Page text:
The Canadian Super Hornet: An Obituary

An interim Super Hornet fleet for the RCAF could have, would have, and should have been the political slam dunk that the Liberals had aimed for in the last federal election. The Super Hornets were capable, tested, and far cheaper than the infamous F-35. As multirole fighters, they also seamlessly fit the bill for an ambitious and highly-demanding foreign policy. If anything else, the Super Hornet was better performing in every sense than the aging Cold War-era Hornet currently in service.

 

“…the Trudeau government has clearly revealed its reckless prioritization of economic performance and industry over national defence and security.”

Most importantly for the Liberals, buying 18 Super Hornets meant the fulfilment of their election pledge to shun the F-35 – a promise partially meant to spite the Harper government for its failure to procure the F-35 on time and on budget while in power. With a try-before-you-buy approach, an interim Super Hornet fleet could have even paved the way for a full-on Super Hornet fighter force for the RCAF sans F-35s – a victory that the Liberals would take to the grave and one that surely would have hurt the credibility of the Conservatives’ now-dubious pro-military stance for the next federal election.

 

Yet, the feds not only missed a chance to one-up their rivals, but they have effectively jeopardized the safety of RCAF pilots and the overall effectiveness of the military itself for nothing more than a backseat role in the much-publicized drama between aerospace giants Boeing and Bombardier. With threats to cancel Super Hornet acquisitions in support of the Montreal-based Bombardier Inc. and in opposition to Boeing’s claim that the new Bombardier CSeries passenger jets are subsidized, the Trudeau government has clearly revealed its reckless prioritization of economic performance and industry over national defence and security. Plan B? Buy surplus from Australia and kick the can down the road.

 

In five years, an RCAF aviator walking down the flight-line may rightfully ask, “why are these planes older than I am?” Produced in the 1980s, legacy F-18s like our CF-188 may well surpass the age of its pilots, thanks in large part to a long-running, inefficient, and politicized defence procurement process that has apparently remained unchanged under the incumbent government. At some point, an entirely new fleet of aircraft will be needed to replace the venerable CF-188. Even with the government’s current plan of acquiring surplus legacy Hornets from Australia and possibly Kuwait, the service lives of Canada’s Hornets can only go so far until most if not all of the airframes are rendered unsafe, fiscally unviable to refurbish, and technologically outdated.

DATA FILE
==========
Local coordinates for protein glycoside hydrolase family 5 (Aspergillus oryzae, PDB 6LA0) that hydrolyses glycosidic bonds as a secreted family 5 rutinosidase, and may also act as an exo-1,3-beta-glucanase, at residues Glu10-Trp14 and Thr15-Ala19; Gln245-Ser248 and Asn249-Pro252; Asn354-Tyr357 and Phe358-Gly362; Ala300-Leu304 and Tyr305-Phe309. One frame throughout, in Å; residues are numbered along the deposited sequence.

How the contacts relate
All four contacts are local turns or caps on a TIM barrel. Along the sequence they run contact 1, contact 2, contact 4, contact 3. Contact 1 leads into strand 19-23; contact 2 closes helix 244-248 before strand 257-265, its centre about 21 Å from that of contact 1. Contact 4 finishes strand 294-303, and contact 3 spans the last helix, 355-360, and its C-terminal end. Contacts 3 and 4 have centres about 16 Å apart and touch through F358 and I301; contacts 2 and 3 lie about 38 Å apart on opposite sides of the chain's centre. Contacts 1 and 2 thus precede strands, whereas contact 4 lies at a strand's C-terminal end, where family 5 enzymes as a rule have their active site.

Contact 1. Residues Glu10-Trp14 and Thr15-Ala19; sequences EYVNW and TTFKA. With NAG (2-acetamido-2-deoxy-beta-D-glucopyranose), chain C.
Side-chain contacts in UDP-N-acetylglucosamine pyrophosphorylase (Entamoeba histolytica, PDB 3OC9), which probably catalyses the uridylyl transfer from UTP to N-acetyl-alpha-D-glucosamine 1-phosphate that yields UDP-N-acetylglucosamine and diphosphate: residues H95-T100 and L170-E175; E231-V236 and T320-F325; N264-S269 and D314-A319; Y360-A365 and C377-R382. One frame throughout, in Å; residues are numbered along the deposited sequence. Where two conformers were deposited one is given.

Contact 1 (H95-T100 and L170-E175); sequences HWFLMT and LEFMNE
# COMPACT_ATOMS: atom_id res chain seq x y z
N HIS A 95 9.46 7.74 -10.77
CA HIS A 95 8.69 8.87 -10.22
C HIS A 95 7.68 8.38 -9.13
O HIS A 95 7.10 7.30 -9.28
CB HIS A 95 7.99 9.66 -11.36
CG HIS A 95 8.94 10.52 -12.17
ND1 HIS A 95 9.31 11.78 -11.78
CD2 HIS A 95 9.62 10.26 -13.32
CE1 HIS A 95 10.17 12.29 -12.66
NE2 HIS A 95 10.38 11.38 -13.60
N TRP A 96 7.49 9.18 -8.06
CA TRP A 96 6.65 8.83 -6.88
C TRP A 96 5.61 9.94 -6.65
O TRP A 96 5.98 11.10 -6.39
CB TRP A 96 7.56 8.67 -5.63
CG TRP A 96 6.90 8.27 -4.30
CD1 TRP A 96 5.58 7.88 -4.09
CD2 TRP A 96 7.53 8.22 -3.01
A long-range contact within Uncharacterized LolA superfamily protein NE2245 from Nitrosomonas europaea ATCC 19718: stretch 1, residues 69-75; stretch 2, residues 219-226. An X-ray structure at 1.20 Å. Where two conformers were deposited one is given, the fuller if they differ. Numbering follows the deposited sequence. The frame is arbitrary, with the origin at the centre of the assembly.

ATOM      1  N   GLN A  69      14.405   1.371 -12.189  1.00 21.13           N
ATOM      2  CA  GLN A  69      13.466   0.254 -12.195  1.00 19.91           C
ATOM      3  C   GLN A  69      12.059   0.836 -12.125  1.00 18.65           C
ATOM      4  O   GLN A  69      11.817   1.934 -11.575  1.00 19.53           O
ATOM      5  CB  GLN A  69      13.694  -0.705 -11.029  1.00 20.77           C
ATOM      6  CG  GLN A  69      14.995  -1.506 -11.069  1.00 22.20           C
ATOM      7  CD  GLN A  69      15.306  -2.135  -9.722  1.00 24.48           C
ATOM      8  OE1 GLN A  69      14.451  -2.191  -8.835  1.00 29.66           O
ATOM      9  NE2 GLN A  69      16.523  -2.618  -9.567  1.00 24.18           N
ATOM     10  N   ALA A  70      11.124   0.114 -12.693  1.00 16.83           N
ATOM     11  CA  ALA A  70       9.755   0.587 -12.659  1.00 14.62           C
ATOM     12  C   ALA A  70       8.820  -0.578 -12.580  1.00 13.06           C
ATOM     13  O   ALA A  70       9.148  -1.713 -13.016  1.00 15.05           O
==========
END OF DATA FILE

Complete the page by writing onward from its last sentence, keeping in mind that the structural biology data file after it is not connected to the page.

The Liberals needn’t care. In order to cover what Defence Minister Harjit Sajjan called a “capability gap” to fulfil the RCAF’s NATO and NORAD commitments, the federal government scrambled for alternative options and found that the Australian or Kuwaiti option could put the F-35 issue to bed – at least until after the next election – and side-step away from the Super Hornet blunder in order to buy time for a permanent CF-188 replacement.

 

The Boeing-Bombardier dispute, like the Boeing-Airbus match before it, will take years – years that the RCAF cannot afford and that the aging CF-188s cannot continue flying for without an expensive overhaul. Combined with a now-fluid NAFTA and new revelations that Airbus is buying a majority of Bombardier’s CSeries program, any quick solution is highly unlikely. If the Trudeau government is genuinely serious about holding their ground against Boeing, then any possibility of a Super Hornet acquisition is dead.